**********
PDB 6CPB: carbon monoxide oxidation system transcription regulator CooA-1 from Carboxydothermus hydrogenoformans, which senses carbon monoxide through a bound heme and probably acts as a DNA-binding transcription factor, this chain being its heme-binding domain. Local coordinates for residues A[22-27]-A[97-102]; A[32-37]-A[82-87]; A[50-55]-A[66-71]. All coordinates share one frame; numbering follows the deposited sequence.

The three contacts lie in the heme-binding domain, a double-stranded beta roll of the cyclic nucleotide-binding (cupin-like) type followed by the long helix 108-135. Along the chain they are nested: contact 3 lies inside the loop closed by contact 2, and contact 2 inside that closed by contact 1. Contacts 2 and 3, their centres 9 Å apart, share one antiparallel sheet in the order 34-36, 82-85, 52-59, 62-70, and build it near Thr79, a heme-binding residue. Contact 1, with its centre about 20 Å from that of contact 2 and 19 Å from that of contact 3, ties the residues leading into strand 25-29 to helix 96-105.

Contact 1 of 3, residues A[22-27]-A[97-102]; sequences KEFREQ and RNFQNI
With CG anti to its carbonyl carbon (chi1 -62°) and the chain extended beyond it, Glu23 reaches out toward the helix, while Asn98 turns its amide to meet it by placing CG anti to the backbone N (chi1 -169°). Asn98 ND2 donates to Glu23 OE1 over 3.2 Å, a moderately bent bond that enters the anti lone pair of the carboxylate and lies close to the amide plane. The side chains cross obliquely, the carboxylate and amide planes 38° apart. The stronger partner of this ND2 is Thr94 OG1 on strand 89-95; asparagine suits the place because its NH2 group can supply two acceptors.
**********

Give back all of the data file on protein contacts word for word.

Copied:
PDB 6CPB: carbon monoxide oxidation system transcription regulator CooA-1 from Carboxydothermus hydrogenoformans, which senses carbon monoxide through a bound heme and probably acts as a DNA-binding transcription factor, this chain being its heme-binding domain. Local coordinates for residues A[22-27]-A[97-102]; A[32-37]-A[82-87]; A[50-55]-A[66-71]. All coordinates share one frame; numbering follows the deposited sequence.

The three contacts lie in the heme-binding domain, a double-stranded beta roll of the cyclic nucleotide-binding (cupin-like) type followed by the long helix 108-135. Along the chain they are nested: contact 3 lies inside the loop closed by contact 2, and contact 2 inside that closed by contact 1. Contacts 2 and 3, their centres 9 Å apart, share one antiparallel sheet in the order 34-36, 82-85, 52-59, 62-70, and build it near Thr79, a heme-binding residue. Contact 1, with its centre about 20 Å from that of contact 2 and 19 Å from that of contact 3, ties the residues leading into strand 25-29 to helix 96-105.

Contact 1 of 3, residues A[22-27]-A[97-102]; sequences KEFREQ and RNFQNI
With CG anti to its carbonyl carbon (chi1 -62°) and the chain extended beyond it, Glu23 reaches out toward the helix, while Asn98 turns its amide to meet it by placing CG anti to the backbone N (chi1 -169°). Asn98 ND2 donates to Glu23 OE1 over 3.2 Å, a moderately bent bond that enters the anti lone pair of the carboxylate and lies close to the amide plane. The side chains cross obliquely, the carboxylate and amide planes 38° apart. The stronger partner of this ND2 is Thr94 OG1 on strand 89-95; asparagine suits the place because its NH2 group can supply two acceptors.